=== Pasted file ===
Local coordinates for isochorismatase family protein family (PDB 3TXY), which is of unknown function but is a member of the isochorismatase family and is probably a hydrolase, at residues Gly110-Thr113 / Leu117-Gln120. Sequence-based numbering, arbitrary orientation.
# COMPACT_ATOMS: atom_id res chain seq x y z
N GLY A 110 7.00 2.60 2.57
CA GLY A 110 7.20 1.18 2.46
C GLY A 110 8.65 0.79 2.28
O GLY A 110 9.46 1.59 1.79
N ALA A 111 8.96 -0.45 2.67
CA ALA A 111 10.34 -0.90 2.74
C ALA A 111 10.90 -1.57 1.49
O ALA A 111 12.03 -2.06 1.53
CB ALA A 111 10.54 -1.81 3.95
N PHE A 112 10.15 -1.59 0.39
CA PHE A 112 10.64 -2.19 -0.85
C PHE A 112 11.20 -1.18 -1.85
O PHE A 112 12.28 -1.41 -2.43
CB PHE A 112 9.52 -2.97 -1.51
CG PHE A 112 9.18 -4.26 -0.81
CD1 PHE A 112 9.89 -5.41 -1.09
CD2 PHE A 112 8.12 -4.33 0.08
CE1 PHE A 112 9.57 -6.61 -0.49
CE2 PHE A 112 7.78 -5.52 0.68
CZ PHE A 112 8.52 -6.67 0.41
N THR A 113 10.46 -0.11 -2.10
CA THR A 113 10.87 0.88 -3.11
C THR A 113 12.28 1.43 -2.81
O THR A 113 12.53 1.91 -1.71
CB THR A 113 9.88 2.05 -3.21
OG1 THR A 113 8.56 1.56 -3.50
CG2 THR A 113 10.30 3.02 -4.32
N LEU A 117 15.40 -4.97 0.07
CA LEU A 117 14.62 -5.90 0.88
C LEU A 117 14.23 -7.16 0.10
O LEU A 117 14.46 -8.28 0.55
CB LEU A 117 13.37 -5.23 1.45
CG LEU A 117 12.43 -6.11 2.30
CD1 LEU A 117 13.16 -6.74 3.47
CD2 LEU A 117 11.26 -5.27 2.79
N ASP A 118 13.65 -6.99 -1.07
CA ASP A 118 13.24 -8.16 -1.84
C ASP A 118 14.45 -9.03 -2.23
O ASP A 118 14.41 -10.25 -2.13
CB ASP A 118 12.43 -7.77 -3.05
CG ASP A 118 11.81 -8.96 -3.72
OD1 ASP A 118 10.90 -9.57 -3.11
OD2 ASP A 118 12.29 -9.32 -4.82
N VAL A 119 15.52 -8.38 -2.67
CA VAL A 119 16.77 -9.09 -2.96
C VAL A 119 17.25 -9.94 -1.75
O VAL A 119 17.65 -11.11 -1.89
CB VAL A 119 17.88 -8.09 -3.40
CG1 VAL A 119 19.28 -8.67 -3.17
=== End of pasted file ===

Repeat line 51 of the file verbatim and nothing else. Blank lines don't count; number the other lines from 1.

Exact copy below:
CG1 VAL A 119 19.28 -8.67 -3.17